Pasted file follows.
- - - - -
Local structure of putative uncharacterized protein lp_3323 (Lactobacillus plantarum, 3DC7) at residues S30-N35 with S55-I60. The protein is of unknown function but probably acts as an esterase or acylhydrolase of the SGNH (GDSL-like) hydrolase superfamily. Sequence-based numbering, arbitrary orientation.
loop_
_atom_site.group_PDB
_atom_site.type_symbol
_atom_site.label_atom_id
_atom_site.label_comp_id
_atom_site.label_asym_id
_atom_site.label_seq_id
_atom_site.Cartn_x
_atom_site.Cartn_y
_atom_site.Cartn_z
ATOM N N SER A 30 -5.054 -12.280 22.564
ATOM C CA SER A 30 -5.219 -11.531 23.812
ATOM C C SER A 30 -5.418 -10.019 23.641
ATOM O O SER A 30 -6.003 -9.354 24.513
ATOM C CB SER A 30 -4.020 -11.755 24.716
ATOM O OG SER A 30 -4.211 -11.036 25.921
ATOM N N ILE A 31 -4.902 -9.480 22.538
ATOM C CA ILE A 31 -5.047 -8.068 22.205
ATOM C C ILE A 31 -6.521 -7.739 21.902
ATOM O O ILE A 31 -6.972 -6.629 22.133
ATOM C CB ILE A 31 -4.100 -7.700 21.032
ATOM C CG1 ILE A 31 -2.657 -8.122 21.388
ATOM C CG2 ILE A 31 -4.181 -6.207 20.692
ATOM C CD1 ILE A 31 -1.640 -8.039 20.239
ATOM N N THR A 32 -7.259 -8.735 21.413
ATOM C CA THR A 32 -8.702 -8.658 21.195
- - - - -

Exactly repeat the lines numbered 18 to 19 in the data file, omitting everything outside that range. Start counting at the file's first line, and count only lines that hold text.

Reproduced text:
ATOM N N ILE A 31 -4.902 -9.480 22.538
ATOM C CA ILE A 31 -5.047 -8.068 22.205